In 1997, Congress enacted the Taxpayer Relief Act of 1997, P.L. 105-34, which repealed Sec. 1034 and amended Sec. 121. The amendment of Sec. 121 dramatically changed the rules for the exclusion of gains of the sale of a principal residence. The current Sec. 121(a) states that gross income does not include gain from the sale or exchange of property if, during the five-year period ending on the date of the sale or exchange, the property has been owned and used by the taxpayer as the taxpayer’s principal residence for periods aggregating two years or more. Sec. 121(b) limits the amount of gain that can be excluded from gross income under subsection (a) to $250,000. An exclusion of $500,000 is available for married taxpayers where either spouse meets the ownership requirement, both spouses meet the use requirement, and neither spouse is ineligible to take the exclusion because they had already excluded the gain on a different primary residence during the two-year period ending with the date of the current sale. As was the case with the prior version of Sec. 121, the exclusion of gain is permanent and not a deferral. Reduced exclusion amounts are available to taxpayers who fail to meet the ownership or use test but sell their principal residence because of a change of employment, health, or, to the extent provided by regulations, unforeseen circumstances (Sec. 121(c)). The current rule continues to provide most taxpayers the ability to avoid capital gains tax on sales of their principal residences throughout their lifetimes.
The Gates Case
In Gates, 135 T.C. No. 1 (2010), all the facts were stipulated by both parties. The taxpayer purchased the home in 1984 for $150,000. In 1989, he married his current spouse, and afterward they both resided in the house until 1998. In 1996, the taxpayers decided to enlarge and remodel their home. Their architect advised them that in the years since the house had been built, new and stricter building standards had been enacted. Because of this, the taxpayers decided to demolish the house and rebuild. This made it easier for the construction to comply with the new standards.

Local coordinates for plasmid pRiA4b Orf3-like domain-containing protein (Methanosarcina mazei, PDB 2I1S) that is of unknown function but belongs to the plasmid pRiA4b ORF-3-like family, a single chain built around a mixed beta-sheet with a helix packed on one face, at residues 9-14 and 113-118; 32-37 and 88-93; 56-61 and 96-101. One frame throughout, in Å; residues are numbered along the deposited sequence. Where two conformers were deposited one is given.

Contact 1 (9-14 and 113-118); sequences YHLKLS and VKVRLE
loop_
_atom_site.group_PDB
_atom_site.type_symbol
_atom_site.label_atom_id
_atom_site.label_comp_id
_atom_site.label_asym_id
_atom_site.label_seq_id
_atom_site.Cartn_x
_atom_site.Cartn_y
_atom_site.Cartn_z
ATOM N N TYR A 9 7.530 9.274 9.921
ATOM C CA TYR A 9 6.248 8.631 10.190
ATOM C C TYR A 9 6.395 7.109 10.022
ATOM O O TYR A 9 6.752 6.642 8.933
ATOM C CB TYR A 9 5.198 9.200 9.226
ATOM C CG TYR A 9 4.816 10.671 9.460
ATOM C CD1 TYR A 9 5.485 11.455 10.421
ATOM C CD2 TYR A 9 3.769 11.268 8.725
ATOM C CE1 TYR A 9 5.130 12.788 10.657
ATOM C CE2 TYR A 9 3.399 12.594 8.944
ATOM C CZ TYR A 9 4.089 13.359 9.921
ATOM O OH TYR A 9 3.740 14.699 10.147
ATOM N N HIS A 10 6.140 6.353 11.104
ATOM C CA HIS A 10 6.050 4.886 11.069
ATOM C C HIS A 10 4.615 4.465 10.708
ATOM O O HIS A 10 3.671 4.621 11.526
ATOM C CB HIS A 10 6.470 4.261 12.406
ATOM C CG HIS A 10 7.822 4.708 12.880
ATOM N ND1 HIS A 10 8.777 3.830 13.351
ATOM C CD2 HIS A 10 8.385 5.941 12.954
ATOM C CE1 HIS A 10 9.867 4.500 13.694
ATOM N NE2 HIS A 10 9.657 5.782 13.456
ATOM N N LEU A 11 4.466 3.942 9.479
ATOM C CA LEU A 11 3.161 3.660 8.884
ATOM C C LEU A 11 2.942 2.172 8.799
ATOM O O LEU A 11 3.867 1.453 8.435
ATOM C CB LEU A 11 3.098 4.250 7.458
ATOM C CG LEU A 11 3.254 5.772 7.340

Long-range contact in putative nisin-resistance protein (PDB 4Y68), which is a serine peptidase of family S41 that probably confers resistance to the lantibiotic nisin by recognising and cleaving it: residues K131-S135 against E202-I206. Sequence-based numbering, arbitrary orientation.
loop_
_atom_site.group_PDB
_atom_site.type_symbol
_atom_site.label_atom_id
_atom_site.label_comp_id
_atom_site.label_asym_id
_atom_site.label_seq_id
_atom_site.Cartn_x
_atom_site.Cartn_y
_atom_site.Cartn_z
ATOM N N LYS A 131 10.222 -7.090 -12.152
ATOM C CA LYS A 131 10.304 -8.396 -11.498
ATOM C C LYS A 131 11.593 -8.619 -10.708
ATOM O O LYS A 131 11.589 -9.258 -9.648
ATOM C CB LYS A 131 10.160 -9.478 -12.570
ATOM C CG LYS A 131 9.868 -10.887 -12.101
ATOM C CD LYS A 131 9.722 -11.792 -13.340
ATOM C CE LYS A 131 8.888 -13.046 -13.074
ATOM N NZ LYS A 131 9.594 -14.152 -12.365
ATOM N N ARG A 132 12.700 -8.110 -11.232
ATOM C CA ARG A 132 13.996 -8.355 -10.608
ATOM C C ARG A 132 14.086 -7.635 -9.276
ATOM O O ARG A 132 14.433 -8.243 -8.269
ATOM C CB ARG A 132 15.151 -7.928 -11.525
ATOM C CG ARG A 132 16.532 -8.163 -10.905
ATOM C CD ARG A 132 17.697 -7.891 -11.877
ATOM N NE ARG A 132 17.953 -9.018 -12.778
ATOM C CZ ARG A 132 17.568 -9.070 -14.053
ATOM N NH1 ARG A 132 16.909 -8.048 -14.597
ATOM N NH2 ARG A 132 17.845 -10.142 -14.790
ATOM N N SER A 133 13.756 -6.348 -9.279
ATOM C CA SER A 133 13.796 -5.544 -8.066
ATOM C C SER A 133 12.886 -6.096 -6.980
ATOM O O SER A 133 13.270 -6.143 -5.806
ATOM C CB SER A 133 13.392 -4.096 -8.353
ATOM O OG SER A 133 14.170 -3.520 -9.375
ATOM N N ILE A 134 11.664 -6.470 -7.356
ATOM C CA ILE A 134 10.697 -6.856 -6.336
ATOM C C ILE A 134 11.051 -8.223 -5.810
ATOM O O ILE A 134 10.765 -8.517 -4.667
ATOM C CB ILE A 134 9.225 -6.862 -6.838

Although the new house was completed in 1999, the taxpayers never lived there after it was built. In 2000 they sold the property, resulting in a gain of $591,406. They filed their federal income tax return in 2001 but showed no gain on the sale of the property, although they later agreed that they should have reported a gain of $91,406 after the $500,000 exclusion.
The IRS concluded that because the taxpayers had never actually lived in the new home they were not entitled to the exclusion, and it sent a notice of deficiency increasing the taxpayers’ income by $500,000. The IRS considered the term “property” for this purpose to mean a “dwelling” that was owned and occupied by the taxpayers as their principal residence. The taxpayers countered that the property sold included the land where their primary residence had been located for many years and should qualify for the exclusion. They argued that the term “property” should include not only a dwelling but the land on which the dwelling is situated.